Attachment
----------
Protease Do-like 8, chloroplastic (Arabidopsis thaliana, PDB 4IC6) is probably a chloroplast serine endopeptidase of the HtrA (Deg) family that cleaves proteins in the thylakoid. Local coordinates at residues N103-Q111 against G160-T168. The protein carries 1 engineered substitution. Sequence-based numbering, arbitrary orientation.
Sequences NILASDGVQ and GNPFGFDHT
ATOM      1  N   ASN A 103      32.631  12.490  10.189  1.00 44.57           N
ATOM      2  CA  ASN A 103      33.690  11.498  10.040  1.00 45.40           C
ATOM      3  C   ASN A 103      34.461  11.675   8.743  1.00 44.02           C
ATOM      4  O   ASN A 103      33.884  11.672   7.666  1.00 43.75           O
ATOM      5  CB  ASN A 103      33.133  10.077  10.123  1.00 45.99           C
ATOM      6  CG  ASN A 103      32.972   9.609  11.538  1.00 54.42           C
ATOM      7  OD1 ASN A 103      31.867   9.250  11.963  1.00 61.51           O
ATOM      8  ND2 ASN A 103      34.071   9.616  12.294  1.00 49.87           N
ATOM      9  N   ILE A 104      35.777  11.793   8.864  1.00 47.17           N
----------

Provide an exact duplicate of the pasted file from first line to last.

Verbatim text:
Protease Do-like 8, chloroplastic (Arabidopsis thaliana, PDB 4IC6) is probably a chloroplast serine endopeptidase of the HtrA (Deg) family that cleaves proteins in the thylakoid. Local coordinates at residues N103-Q111 against G160-T168. The protein carries 1 engineered substitution. Sequence-based numbering, arbitrary orientation.
Sequences NILASDGVQ and GNPFGFDHT
ATOM      1  N   ASN A 103      32.631  12.490  10.189  1.00 44.57           N
ATOM      2  CA  ASN A 103      33.690  11.498  10.040  1.00 45.40           C
ATOM      3  C   ASN A 103      34.461  11.675   8.743  1.00 44.02           C
ATOM      4  O   ASN A 103      33.884  11.672   7.666  1.00 43.75           O
ATOM      5  CB  ASN A 103      33.133  10.077  10.123  1.00 45.99           C
ATOM      6  CG  ASN A 103      32.972   9.609  11.538  1.00 54.42           C
ATOM      7  OD1 ASN A 103      31.867   9.250  11.963  1.00 61.51           O
ATOM      8  ND2 ASN A 103      34.071   9.616  12.294  1.00 49.87           N
ATOM      9  N   ILE A 104      35.777  11.793   8.864  1.00 47.17           N